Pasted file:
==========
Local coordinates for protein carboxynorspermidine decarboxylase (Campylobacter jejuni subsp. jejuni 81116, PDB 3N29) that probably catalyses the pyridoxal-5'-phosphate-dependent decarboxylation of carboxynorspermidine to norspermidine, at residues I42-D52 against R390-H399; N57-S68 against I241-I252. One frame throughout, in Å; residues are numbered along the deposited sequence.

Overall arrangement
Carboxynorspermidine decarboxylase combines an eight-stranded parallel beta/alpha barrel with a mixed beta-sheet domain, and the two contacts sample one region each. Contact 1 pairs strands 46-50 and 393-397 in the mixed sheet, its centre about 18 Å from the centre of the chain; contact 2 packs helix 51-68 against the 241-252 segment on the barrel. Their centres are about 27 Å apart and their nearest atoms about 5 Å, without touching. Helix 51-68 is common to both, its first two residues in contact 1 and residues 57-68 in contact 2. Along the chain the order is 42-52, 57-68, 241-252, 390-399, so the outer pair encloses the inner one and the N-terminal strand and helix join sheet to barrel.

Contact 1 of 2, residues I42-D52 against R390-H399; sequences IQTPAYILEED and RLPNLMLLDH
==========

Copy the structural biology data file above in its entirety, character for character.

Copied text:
Local coordinates for protein carboxynorspermidine decarboxylase (Campylobacter jejuni subsp. jejuni 81116, PDB 3N29) that probably catalyses the pyridoxal-5'-phosphate-dependent decarboxylation of carboxynorspermidine to norspermidine, at residues I42-D52 against R390-H399; N57-S68 against I241-I252. One frame throughout, in Å; residues are numbered along the deposited sequence.

Overall arrangement
Carboxynorspermidine decarboxylase combines an eight-stranded parallel beta/alpha barrel with a mixed beta-sheet domain, and the two contacts sample one region each. Contact 1 pairs strands 46-50 and 393-397 in the mixed sheet, its centre about 18 Å from the centre of the chain; contact 2 packs helix 51-68 against the 241-252 segment on the barrel. Their centres are about 27 Å apart and their nearest atoms about 5 Å, without touching. Helix 51-68 is common to both, its first two residues in contact 1 and residues 57-68 in contact 2. Along the chain the order is 42-52, 57-68, 241-252, 390-399, so the outer pair encloses the inner one and the N-terminal strand and helix join sheet to barrel.

Contact 1 of 2, residues I42-D52 against R390-H399; sequences IQTPAYILEED and RLPNLMLLDH